Real Men Sow

How Much Money Can Growing Your Own Save Me? December Update

The final month of my GYO savings experiment has now been and gone, and I’ve now officially hung my scales up.

I made 28 harvests during December, worth a total of £28.50, so nearly a quid a pop.

This total was propped up by a lovely, late £3.70 pak choi, two squashes at £3.99 and 1.3kg of beetroot, worth £4.75.

Beetroot Still in the Ground
My beets have kept really well just sat in the ground this year, and not got woody at all, meaning fresh roots for most 2011 and no need for any pickling. Guess it must be the mild winter so far.

I also pulled the remainder of my parsnip crop. I harvested 756g in total, worth £2.27. I was slightly disappointed as this crop, but persevere with parsnips I shall.

Baby Caulis
My cauliflower success rate was also disappointing, with only 3 out of 10 plants coming to anything. Picked a couple of little ones to the tune of £2.34, which although not monsters, tasted lovely and together added up to one nice big one.

Winter Salads
For me, the main highlight of December has been my winter salads. The leaves only saved me £1.85 for 327g, but its such a treat to have fresh salad leaves at this time of year. The mixture of green in snow, mibuna and serifon is now beginning to go to seed, but the row of pure mibuna (pictured) is firing on all cylinders and the best winter salad crop I’ve ever had.

I’m planning to take part in Veg Plotting’s all year round salad challenge, so will be planting plenty of mibuna again in the summer. If you haven’t tried this deliciously peppery leaf, I couldn’t recommend it enough.

The Results
And so, my experiment on how much money I can save growing my own fruit and veg has now come to an end. I made my first harvest of 2012 yesterday, and it felt a little peculiar not to have weighed my veg and added it to the spreadsheet. It’ll be nice to just go back to grabbing and cooking though, and not worrying too much about failures.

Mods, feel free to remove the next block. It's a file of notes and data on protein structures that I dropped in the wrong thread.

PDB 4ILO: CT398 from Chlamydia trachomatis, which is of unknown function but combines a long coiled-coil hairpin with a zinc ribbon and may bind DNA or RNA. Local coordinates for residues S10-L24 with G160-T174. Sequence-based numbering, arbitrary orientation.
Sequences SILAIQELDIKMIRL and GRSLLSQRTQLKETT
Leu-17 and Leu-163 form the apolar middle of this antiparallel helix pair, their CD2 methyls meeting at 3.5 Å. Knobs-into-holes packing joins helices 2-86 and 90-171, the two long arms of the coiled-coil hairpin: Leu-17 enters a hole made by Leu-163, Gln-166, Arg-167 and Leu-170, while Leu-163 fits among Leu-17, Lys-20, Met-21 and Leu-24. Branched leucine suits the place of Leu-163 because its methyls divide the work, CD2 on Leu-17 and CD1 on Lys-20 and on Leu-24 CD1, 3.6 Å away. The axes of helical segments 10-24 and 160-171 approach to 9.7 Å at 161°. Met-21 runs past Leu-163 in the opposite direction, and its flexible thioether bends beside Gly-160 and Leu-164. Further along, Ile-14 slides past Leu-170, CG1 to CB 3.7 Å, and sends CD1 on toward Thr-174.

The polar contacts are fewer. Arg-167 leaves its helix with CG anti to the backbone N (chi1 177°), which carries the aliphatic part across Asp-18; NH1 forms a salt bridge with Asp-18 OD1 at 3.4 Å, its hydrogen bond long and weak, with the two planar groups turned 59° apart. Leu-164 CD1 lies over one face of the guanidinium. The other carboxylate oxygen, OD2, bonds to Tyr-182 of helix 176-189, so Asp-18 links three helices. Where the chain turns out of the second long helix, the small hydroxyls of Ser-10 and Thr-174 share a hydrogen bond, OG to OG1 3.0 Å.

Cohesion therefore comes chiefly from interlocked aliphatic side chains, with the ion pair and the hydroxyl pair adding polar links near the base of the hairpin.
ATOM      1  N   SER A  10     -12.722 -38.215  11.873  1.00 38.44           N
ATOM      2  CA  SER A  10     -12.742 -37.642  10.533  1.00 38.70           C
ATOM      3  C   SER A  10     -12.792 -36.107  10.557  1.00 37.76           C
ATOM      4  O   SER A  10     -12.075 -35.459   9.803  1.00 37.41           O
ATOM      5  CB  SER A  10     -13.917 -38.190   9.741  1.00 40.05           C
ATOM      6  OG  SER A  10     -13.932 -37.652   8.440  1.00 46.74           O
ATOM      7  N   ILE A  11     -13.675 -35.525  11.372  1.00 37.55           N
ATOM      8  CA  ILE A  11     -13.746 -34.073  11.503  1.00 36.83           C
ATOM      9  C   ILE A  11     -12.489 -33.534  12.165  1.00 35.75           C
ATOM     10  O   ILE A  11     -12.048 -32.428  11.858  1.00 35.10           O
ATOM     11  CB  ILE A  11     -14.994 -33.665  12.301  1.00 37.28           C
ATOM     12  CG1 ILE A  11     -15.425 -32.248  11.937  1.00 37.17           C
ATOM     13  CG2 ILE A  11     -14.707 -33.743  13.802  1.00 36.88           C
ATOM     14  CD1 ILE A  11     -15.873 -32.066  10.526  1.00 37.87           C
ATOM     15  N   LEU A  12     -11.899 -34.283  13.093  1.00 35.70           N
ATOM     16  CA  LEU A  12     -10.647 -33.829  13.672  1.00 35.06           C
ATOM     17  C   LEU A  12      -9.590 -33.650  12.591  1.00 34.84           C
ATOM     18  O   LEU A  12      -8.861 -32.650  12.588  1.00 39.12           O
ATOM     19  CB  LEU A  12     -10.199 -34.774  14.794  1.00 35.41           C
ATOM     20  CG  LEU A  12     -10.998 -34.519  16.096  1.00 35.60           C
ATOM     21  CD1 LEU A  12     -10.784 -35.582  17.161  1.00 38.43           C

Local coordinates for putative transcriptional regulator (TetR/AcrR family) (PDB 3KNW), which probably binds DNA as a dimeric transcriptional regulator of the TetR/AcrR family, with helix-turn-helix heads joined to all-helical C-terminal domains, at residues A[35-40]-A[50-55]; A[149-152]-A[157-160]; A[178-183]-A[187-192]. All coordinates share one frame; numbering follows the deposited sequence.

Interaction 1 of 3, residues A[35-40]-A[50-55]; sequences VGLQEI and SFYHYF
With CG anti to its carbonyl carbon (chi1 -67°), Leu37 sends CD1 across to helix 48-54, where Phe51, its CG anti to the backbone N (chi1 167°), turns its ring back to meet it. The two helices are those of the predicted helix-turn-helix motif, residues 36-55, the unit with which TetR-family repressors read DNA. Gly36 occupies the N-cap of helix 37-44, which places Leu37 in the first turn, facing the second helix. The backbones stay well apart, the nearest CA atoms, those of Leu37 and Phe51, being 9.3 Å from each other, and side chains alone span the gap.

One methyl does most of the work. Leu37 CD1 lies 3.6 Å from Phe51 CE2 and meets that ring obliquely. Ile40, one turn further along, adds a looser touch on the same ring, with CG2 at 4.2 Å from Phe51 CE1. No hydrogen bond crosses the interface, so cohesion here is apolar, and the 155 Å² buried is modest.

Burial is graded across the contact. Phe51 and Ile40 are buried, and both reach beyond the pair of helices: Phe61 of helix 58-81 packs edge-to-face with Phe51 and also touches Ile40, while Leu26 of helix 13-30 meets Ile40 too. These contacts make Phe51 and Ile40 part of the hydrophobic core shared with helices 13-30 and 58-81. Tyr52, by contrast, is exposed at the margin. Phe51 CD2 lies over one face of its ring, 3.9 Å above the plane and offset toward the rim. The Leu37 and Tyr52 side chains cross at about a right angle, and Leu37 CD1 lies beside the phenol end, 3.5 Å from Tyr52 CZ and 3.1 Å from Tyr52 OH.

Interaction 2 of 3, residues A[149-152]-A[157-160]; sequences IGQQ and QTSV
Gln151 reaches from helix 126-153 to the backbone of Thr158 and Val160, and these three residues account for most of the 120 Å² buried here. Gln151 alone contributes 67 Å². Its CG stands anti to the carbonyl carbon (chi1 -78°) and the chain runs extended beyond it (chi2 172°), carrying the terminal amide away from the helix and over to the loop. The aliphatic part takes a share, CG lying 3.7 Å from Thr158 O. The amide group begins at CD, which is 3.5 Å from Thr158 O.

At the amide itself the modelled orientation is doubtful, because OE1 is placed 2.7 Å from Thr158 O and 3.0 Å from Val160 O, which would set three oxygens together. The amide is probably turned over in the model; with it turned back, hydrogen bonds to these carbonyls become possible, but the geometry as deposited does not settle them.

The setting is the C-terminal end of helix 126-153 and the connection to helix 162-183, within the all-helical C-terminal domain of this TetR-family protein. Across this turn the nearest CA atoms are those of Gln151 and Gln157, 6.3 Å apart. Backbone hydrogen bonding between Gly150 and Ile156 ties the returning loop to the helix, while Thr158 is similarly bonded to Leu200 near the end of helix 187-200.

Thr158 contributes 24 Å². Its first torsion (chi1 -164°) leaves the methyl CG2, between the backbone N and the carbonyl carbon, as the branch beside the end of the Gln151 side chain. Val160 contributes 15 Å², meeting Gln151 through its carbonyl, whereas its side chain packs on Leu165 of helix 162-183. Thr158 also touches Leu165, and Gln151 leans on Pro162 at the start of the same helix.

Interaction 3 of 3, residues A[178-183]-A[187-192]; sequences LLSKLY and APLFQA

I’ll be reviewing my findings over the next couple of weeks, so if this experiment has been of interest to you, please stay tuned.

You can have an in-depth look at my progress by clicking here to view the 2011 Veg Savings Spreadsheet working version. Please feel free to download it, and let me know how you get on.

If you’d like to read my previous montly updates, click here.

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  1. MarkJanuary 6, 2012 at 10:07 pmReply

    Hi Jono

    Good to see you’re enjoying a rest from the scales. It does get a touch laborious after a while. (I’m having a break from them, too.)

    Much looking forward to seeing your overall results when you get the chance.


  2. JelliebabeJanuary 8, 2012 at 10:27 pmReply

    I think a fruit as they seem to be more spensive in the shops… I picked Loads and loads of Rhubarb and Gooseberries this year! so Im plumping for one of these!

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About Real Men Sow

meIn 2007, I took on a redundant allotment plot with my gardening-mad mum Jan. As all good mums do, she went along with it, but I don’t think she held out much hope. However, over a decade later, and she now lets me do stuff without watching over my shoulder, so I must be doing something right. [ read more ]

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Saving £500 a year!

During 2011, I kept a diary of how much money I save from growing my own fruit and vegetables. After totalling all my outgoings, I saved approximately £500 over the year. I made a spreadsheet to calculate these savings - it’s nothing too complicated, as I’m no Excel guru, but hopefully someone else will find it as useful (and strangely fun) as me. For more info, visit my Money Saving Experiment page by clicking here.


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